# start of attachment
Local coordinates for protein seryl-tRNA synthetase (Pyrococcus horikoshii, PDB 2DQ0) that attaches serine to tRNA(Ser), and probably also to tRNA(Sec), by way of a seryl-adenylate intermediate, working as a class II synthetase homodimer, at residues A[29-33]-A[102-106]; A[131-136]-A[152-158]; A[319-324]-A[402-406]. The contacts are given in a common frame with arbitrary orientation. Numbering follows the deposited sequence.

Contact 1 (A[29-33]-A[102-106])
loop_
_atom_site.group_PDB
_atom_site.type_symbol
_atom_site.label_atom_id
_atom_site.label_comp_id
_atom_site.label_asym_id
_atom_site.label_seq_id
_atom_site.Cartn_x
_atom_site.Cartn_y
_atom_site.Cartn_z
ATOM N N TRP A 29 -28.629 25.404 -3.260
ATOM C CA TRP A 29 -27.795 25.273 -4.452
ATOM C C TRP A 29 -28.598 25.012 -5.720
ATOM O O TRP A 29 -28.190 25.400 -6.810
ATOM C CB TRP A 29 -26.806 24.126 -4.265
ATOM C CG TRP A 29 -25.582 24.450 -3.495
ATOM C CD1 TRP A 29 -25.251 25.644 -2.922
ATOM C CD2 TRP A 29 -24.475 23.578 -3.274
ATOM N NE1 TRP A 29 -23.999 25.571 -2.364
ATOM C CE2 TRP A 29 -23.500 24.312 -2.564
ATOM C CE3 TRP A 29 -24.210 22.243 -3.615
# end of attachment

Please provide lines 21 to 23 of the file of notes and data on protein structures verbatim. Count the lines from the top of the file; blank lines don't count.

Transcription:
ATOM N NE1 TRP A 29 -23.999 25.571 -2.364
ATOM C CE2 TRP A 29 -23.500 24.312 -2.564
ATOM C CE3 TRP A 29 -24.210 22.243 -3.615